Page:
Tuesday, May 15th, 2018

Jukebox the Ghost – Everybody’s Lonely

More like “Jukebox the Singles” am I right???


[Video][Website]
[2.67]

Tim de Reuse: I remember when Jukebox the Ghost got their start as a bunch of macabre-obsessed goofballs, writing a couple of albums that were full of apocalyptic narratives, elaborate fever dreams, and meditations on the nature of god, where they kept all their instrumentation simple and revealed themselves to actually be damn good at playing their instruments despite their saccharine indie-pop exterior. They haven’t been interested in working on that level for some time now, but in this song there’s a tiny, tiny spark of the genuine wit they used to have, and it’s just infuriating. Ten years ago they would’ve knocked this subject matter out of the park, and now it’s overproduced, streamlined, seventy percent chorus, and accompanied by a slick video featuring a bunch of dancers staring at their phones. Sure, I’m not judging this fairly on its own merits, but firstly — well, I’m just bitter that they ended up this way — and secondly, there’s so little to this song in isolation that I don’t have much else to write about.
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Claire Biddles: I know mid-to-early 00s nostalgia is slowly creeping into pop culture but an album track by The Feeling as a lead single in 2018? I have suffered enough.
[1]

Will Rivitz: First impressions are important: though this song finally settles into a satisfying groove around its chorus, the Broadway camp of the piano and the stodgily syrupy falsetto of its beginning is so viscerally upsetting that my stomach literally churned on first listen. 
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Rebecca A. Gowns: This has everything I love in a song — the plucky piano, the sing-along chorus, lyrics that have a wink in every line — and yet, it grates. Jukebox the Ghost are trying to be both deep and knowingly “fake deep” here, and the result is muddy; they come across as sneering instead of ironic, and maudlin instead of touching. Hearing it on the radio, it’s like a kid in the back of the class interrupting the teacher to deliver a bon mot: it’s clever and unexpected, but it still makes me wince.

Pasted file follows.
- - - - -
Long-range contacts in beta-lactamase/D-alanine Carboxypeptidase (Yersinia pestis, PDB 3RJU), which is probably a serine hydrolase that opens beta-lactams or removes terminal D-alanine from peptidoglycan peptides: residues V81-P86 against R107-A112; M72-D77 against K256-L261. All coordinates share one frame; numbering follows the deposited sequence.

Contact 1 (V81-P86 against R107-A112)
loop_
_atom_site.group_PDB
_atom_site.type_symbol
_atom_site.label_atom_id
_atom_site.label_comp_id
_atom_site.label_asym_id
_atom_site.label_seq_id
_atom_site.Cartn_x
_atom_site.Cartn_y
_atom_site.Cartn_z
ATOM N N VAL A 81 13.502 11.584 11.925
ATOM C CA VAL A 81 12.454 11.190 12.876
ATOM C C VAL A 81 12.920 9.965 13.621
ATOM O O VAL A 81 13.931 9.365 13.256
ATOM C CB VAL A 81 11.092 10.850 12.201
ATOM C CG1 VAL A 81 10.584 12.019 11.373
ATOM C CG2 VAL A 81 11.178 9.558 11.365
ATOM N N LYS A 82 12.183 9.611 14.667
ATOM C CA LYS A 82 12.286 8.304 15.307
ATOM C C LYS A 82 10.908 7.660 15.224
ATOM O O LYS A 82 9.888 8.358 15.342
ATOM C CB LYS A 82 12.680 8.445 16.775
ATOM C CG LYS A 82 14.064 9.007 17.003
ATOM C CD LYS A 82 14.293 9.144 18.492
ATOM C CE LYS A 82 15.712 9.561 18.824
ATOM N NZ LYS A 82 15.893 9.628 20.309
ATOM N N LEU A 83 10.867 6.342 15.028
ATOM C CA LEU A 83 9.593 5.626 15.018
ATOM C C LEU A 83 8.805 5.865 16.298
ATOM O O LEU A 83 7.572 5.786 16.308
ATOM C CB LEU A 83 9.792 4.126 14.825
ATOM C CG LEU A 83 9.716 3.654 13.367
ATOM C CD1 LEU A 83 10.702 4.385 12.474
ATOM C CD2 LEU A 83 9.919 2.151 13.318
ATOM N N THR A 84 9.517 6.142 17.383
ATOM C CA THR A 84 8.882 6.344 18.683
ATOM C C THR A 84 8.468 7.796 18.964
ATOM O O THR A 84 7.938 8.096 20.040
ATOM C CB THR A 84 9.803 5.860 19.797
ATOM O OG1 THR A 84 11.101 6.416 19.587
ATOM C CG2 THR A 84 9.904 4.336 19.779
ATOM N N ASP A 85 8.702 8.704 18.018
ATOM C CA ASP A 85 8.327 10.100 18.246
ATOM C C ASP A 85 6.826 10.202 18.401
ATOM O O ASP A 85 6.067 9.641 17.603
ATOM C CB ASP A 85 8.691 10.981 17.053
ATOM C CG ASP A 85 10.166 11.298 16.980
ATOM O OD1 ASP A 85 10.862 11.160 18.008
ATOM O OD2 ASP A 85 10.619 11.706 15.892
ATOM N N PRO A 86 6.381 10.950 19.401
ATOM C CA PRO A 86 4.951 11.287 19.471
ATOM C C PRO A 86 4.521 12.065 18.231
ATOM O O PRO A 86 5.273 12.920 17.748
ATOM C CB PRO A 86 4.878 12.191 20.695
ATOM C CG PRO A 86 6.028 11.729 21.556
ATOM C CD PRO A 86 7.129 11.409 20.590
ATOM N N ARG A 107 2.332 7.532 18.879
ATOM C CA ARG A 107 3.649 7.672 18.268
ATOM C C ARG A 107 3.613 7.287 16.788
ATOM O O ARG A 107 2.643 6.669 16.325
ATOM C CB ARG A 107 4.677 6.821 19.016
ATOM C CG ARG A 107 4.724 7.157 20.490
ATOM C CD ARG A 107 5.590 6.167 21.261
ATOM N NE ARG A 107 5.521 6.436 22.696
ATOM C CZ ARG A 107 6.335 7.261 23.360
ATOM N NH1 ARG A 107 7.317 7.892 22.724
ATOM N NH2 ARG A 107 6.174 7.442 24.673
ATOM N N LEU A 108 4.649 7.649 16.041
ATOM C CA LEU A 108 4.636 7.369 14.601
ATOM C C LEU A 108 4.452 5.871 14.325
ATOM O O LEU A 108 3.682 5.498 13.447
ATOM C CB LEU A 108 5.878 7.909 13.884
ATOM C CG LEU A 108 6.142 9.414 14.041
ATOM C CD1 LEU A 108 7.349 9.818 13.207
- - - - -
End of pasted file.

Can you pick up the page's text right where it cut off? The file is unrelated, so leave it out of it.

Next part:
[5]

Ian Mathers: There are few things that make my skin crawl more than bogus profundity (NOT the same as pretension, for what it’s worth). This one actually made me go give that dire Foster the People song another point, because I’d forgotten how much worse it could have been. (And by the way, at least half of those songs are because everyone is goddamned terrified, you damp fuck.)
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Joshua Copperman: The one part that didn’t ring true for me about John Mulaney’s Kid Gorgeous special on Netflix was his joke about pop music: “I can’t listen to any new songs, ’cause every new song is about how ‘tonight is the night’ and how ‘we only have tonight’;  I want to write songs for people in their 30s called, ‘Tonight’s No Good, How About Wednesday?'” One, there’s the National for that, and two, no songs are about how we only have tonight anymore, because no, everything is just SoundCloud rap by horrible people or SoundCloud-inspired mainstream rap that’s just as obnoxious. At least Mulaney’s out-of-touchness was part of the joke; to hear Jukebox the Ghost epiphanize that songs are happy because “everybody’s lonely” bugs me because one of the biggest songs of last year had the chorus “Push me to the edge/all my friends are dead.” (Also, since when in the past few years has pop music portrayed drinking too much as a wholly good thing?) Before “XO Tour Llif3,” “Closer” was about escapism, not necessarily escapism itself. Even the lightest #1 we’ve had in a while, “Nice For What,” can still be interpreted as oblique reaction to America’s ongoing reckoning with its treatment of women. Saying that everybody’s lonely and using that as the basis for this song is not a profound insight, even if the verse lyrics a little bit better (“Are we programmed for broken romance” in particular deserves a better song around it). I’d love a song that asks pop music why everybody on the radio is lonely and self-loathing, even though that arguably has the same answer as the one Jukebox the Ghost have for their question. They’re an earnest band, and they usually make some pretty great piano pop music. But this song is even more overproduced than the ones they criticize, the piano feeling more like an unnecessary flourish than integral to the sound. I want Metro Boomin to sample this out of spite.
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Reader average: [9] (2 votes)

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2 Responses to “Jukebox the Ghost – Everybody’s Lonely”

  1. Didn’t get to blurb this one because I have zero sense of time but: JtG are great live performers and I love plinky-plonky piano stuff, but I was so disappointed that the lead single for their newest was “BOO TECHNOLOGY, NOBODY ~CONNECTS~ ANYMORE” (I guess that’s more in the video, but still). Wooooooomp.

  2. really great blurb by joshua

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